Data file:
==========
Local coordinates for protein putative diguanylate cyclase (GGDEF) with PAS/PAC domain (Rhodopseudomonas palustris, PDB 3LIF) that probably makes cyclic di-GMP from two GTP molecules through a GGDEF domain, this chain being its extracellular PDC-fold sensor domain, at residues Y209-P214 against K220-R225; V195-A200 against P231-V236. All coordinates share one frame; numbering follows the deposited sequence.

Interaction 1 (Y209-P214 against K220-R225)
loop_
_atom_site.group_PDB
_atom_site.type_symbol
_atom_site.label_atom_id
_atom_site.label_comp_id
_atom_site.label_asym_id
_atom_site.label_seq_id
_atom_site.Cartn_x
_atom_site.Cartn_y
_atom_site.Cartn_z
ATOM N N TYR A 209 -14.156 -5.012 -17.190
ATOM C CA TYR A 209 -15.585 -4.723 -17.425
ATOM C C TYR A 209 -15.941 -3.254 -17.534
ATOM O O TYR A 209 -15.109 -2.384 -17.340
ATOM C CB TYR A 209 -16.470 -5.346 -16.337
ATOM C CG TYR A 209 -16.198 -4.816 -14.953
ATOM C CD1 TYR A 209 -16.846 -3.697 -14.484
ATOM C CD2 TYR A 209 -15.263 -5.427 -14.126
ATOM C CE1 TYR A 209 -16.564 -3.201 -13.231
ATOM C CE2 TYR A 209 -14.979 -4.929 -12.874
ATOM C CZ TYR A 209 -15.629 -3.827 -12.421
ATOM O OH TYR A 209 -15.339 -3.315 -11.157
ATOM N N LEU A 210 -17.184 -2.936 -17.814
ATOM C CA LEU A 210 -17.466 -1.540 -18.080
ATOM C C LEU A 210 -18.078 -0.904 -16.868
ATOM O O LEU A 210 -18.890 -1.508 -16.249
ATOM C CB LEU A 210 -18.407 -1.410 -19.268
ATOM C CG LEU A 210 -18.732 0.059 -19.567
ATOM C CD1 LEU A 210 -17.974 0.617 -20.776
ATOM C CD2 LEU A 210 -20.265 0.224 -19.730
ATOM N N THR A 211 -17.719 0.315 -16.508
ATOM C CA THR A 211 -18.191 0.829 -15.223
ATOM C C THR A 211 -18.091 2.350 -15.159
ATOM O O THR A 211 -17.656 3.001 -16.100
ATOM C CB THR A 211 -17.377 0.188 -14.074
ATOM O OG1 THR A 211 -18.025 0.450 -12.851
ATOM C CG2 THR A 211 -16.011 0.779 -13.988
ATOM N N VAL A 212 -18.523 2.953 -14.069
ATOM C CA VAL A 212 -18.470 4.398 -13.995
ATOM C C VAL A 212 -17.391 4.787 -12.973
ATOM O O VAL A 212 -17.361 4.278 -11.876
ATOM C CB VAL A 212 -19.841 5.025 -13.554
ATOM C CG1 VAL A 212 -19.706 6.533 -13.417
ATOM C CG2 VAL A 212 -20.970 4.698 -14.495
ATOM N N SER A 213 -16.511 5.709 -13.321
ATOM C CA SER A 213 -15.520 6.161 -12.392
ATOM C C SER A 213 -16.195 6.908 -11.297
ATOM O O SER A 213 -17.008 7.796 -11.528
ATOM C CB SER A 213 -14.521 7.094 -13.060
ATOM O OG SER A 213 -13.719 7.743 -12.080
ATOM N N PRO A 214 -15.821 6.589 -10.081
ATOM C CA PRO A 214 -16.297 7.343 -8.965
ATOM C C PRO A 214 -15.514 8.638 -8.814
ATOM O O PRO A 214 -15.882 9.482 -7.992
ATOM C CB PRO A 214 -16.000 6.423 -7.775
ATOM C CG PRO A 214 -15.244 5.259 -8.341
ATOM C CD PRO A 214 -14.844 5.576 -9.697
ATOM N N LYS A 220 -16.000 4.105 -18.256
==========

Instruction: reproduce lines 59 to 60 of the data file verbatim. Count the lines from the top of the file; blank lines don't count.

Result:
ATOM C CD PRO A 214 -14.844 5.576 -9.697
ATOM N N LYS A 220 -16.000 4.105 -18.256